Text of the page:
But here's how I look at it. God wants my Tefillos. Under normal circumstances He stays hidden and we don't have much conscious contact with Him. We don't SEE Him publicly. But God loves our tefillos so much that He will publicly do whatever it takes to get us to talk to him
And how does the master of heaven of earth let his special friend RuchniGashmi from Brooklyn know that his prayers are desperately desired? He makes the lights flicker, of course.

Now personally, I wouldn't want to worship an entity that is incomplete without my tefillos, and so covetous of having them that he goes and interfers with an entire city's electric grid just to get me moving. That kind of pique I can get from my children. But the more serious problem is Ruchi imagines himself the recipient of a miracle. Do we have permission to deny this, to tell Ruchi that he experienced a random event, an event he simply chose to interpret as a miracle?

Why, yes, as a matter of fact we do. Here's the Ramban, on Deut 11:13
Know further the miracles for good or bad are performed only for perfectly righteous or utterly wicked people. For average people, however, He visits good or bad upon them in a natural manner according to their way and by their doings.

Permission to deny

Lazer Brody: I said it and I'll say it again: Katrina was the result of disengagement.

That's old news. Ugly news, even. The good news is that a newcomer, Moshe Ben-Chaim, has eviscerated Lazer Brody, Sultan Knish and the rest of their gang of know-nothing bloggers who insist that they alone know the real reason for Katrina.

Some quoted highlights:

1 - "Lo machshavosay machshavosaychem”, “Your thoughts are not My thoughts”. (Isaiah, 55:8) God tells us via His prophet Isaiah that we can, in no way, know His thoughts. Therefore it is futile and arrogant to suggest what is God’s direct will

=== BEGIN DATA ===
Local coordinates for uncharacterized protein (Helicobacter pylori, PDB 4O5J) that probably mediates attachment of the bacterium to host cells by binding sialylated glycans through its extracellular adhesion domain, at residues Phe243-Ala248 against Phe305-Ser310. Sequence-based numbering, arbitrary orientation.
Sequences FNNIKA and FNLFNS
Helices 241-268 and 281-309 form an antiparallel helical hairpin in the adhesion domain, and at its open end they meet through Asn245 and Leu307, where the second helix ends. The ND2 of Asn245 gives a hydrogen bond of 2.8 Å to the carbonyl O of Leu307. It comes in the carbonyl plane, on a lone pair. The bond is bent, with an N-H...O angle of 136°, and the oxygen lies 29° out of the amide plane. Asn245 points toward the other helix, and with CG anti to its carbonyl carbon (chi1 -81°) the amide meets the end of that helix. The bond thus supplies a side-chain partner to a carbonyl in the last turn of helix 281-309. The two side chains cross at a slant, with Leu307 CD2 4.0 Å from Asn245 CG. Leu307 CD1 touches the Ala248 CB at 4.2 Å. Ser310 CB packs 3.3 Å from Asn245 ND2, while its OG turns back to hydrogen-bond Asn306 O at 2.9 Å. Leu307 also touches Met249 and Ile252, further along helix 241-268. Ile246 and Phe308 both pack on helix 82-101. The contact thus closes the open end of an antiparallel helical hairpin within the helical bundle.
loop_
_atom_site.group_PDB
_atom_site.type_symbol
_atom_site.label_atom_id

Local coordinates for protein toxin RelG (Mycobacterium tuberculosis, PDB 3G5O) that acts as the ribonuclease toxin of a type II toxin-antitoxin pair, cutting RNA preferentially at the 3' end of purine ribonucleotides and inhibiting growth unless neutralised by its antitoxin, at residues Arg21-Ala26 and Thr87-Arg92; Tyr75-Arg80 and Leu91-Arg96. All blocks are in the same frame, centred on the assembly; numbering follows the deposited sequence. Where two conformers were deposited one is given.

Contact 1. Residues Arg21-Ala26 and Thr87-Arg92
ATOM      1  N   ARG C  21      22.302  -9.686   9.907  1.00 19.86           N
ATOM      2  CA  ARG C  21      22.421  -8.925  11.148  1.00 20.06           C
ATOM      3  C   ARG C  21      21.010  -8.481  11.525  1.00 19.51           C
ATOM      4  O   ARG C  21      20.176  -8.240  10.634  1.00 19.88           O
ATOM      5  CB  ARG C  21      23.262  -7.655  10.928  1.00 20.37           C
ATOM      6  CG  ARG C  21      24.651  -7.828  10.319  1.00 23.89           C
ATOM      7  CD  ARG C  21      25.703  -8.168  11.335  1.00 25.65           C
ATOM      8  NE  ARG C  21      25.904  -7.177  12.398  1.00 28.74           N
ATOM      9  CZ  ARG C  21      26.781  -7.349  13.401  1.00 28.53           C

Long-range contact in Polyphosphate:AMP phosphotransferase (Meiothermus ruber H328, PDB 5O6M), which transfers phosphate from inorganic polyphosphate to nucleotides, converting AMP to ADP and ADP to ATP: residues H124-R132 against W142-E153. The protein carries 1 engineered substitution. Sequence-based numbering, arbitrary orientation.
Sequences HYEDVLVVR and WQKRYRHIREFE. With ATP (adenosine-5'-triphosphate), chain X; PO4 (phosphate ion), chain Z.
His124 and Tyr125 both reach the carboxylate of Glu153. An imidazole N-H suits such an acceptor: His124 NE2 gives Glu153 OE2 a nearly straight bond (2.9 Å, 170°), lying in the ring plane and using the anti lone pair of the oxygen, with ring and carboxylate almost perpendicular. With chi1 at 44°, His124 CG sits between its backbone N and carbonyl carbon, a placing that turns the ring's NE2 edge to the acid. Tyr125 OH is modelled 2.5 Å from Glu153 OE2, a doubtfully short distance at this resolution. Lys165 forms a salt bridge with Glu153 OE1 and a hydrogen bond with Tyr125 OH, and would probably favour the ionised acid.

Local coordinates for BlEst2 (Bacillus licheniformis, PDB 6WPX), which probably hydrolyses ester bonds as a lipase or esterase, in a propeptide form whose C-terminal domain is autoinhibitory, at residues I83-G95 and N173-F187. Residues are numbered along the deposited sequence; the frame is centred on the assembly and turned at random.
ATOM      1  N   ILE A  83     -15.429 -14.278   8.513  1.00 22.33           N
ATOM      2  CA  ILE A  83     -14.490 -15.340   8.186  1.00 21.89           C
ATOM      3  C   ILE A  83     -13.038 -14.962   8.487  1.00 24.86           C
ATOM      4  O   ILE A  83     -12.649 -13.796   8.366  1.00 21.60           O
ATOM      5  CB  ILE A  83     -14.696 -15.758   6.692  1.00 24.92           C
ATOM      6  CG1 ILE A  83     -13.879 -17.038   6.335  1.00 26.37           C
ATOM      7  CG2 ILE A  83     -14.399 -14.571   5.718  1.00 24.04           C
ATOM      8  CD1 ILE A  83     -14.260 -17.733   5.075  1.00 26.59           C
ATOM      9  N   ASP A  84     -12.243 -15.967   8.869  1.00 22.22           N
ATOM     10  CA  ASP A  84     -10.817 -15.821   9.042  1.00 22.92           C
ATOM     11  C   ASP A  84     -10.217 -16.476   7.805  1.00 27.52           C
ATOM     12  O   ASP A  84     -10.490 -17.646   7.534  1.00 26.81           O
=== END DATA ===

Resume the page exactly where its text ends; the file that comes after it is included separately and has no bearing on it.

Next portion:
2 - When Samuel was commanded by God to anoint a new king to replace Saul, he said to God, “Saul will hear and kill me!” ...[w]hy did Samuel feel vulnerable? It is because his outlook was the proper one; where all is in man’s hands and in accordance with nature, unless proven otherwise... Now, if Samuel, “on a mission from God”, did not feel Divinely incubated from harm, how much more must we not view events as Divine?

3 - The Egyptian plagues were intended as Divine lessons. But how did God insure that Egypt would view these natural events distinct from others, so as to fear Him? It was precisely Moses’ perfectly-timed forecast that distinguished them... Without such predictions or miraculous phenomena, man should rightfully chalk up all events to natural law, and not God’s direct will, targeting selected victims.

As you read Moshe Ben-Chaim, please remember the point I made this morning. You are not a heretic if you reject Lazer's certainties. The worst that can be said about you is that you are cruel, and that only because you are denying people the opportunity to repent, by telling them the truth about how the world works.

Update Lazer's launched a pathetic counteroffensive against Moshe Ben Chaim's fusillade but it fails to address any of Ben-Chaim's arguments. Instead, Lazer calls him names. My, my, my.

The big ban

This post started out strong, but I screwed it up by bringing nurse-nanny Karen Hughs into it. The real point I hoped to convey was that many, many American Muslims are on the record condemming suicide bombers, and terrorists.

Quite accidently, I've come across news of another ban, this one directed by bearded religious leaders not at a psudeo-intellectual author, but at religious extremists.

That's right, now the bans are flying in the other direction. Only they are being issued not by our Gedolim, but by the Fiqh Council of North America, a group that has issued a fatwa against Osama bin Ladin. The fatwa is sponsored by CAIR, the Islamic Society of North America and more than 120 other Muslim groups, leaders and institutions, and states plainly and unequivocally, "Targeting civilians' life and property through suicide bombings or any other method of attack is haram – or forbidden - and those who commit these barbaric acts are criminals, not 'martyrs'"

[Note: This is where the post takes a wrong turn]

Wonderful news, no doubt, but news that dates to July 28, 2005, and news I had not heard. Now then, who is in charge of spreading the word when 120 Muslim groups, leaders and institutions announce that there is no justification in Islam for terrorism? Why it's undersecretary of state Karen Hughes, another Bush cronie promoted beyond her ability.